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Clerk’s Discrimination Claim for Sexual Stereotyping Checks Hotel into Court

Brenna Lewis worked part-time as a front desk clerk for Heartland Inns in Altoona and Ankeny, Iowa. She did a great job — at least according to her direct supervisors. She was well liked by customers and fit in well in the position. Based on those accolades, she was offered and accepted a full-time day shift position at the Ankeny location. It was only after Heartland’s director of operations, Barbara Cullinan, saw her at work that Lewis learned a second interview would be required to “confirm” the job offer.

As Lewis soon found out, Cullinan expressed doubts that she was a “good fit” for the front desk position because she was less feminine than her predecessor and lacked the “Midwestern girl look.” Predictably, a lawsuit resulted. Of course, basing an employee’s future on a stereotypical “look” or “fit” instead of ability or performance is a bad idea — but is it actually illegal? Read on to find out.

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Too much like Ellen DeGeneres?
Lewis worked for Heartland for a year and a half before her problems with Cullinan began. She received two merit-based pay increases and worked as an auditor and front desk clerk on the night shift. Lori Stifel, Lewis’ manager at the Ankeny location, lauded her performance and received permission from Cullinan to offer her the front desk day position. Cullinan said nothing of a second interview at the time.

After seeing Lewis at work, however, Cullinan told Stifel that the hotel had taken “two steps back” when Lewis took over the front desk job from her predecessor, who dressed in a more stereotypically feminine manner. Lewis, who has been called “tomboyish,” wears loose clothing, including men’s button-down shirts and pants. Stifel described her style as “an Ellen DeGeneres kind of look.” Cullinan, on the other hand, had previously boasted about the appearance of female Heartland staff members and told another hotel manager not to hire an applicant because she wasn’t pretty enough.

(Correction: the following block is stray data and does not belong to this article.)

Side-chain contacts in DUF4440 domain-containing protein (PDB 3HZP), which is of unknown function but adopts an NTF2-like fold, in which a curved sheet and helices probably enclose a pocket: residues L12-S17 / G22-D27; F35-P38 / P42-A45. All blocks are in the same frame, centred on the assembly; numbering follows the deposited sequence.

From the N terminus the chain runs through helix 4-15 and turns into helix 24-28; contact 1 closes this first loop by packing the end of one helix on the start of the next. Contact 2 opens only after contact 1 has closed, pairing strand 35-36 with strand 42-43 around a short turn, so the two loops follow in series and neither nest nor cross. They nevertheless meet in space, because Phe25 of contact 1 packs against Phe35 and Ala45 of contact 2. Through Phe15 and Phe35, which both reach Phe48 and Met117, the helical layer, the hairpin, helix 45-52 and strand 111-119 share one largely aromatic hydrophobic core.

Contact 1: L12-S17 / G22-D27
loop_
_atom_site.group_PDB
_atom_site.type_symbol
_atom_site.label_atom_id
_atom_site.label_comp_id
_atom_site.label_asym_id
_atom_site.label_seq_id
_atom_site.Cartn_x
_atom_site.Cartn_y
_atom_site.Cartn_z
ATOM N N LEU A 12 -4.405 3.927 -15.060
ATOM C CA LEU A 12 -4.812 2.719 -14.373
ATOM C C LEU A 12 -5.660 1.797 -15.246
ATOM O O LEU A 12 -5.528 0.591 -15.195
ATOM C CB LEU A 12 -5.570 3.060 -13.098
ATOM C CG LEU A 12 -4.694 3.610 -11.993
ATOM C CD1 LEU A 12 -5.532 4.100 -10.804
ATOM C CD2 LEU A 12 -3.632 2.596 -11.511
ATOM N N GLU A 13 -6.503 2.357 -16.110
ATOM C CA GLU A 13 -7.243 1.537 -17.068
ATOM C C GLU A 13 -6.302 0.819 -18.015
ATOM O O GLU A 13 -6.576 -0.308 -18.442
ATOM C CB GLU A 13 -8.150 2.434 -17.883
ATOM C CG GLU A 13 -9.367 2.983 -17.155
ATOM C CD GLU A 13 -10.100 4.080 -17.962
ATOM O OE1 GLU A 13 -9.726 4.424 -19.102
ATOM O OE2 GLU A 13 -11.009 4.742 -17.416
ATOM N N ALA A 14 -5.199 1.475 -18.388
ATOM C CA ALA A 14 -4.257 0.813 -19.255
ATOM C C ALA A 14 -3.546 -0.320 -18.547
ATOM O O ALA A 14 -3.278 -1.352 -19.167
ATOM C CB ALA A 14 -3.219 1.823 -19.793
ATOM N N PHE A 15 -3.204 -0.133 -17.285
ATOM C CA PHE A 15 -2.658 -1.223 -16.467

Cullinan ordered Stifel to return Lewis to the night shift. When she refused, Cullinan insisted on her resignation. Stifel ultimately resigned, but before she did, she instituted a requirement that all front desk applicants undergo a second interview before hire. In addition, video equipment was purchased so that a Heartland representative — specifically, Cullinan or the HR director — could see the applicant before making an offer.

Cullinan met with Lewis a month after she approved her for the day shift position. At the meeting, she told Lewis she would need to participate in a second interview to “confirm” the position. Because Stifel had told Lewis about Cullinan’s “pretty” comments, Lewis objected to the interview and said she believed she was being subjected to the interview only because she lacked the “Midwestern girl look.”

Cullinan asked her if Stifel had told her about the comment. She then discussed the need for changes in management because of decreased revenues at the Ankeny location. When Lewis stated that policy changes such as a no-smoking policy and ban on pets might explain revenue losses, Cullinan asked for her opinion on other recent policy changes. Three days later, Lewis was fired for “thwart[ing] the interview procedure” and expressing “host[ility] toward Heartland’s most recent policies.”

Lewis sued, claiming that Heartland required female employees to conform to gender-specific stereotypes to work on the day shift. Heartland asked the court to dismiss the case, arguing that Lewis couldn’t show that she was discriminated against because of her sex. The district court agreed and dismissed the case, and Lewis appealed.

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Eighth Circuit checks in
The Eighth U.S. Circuit Court of Appeals reversed the district court and ruled that Lewis’ case could continue to trial. The court noted that sexual stereotyping — such as the requirement that female front desk staff be “pretty” — may violate Title VII of the Civil Rights Act of 1964.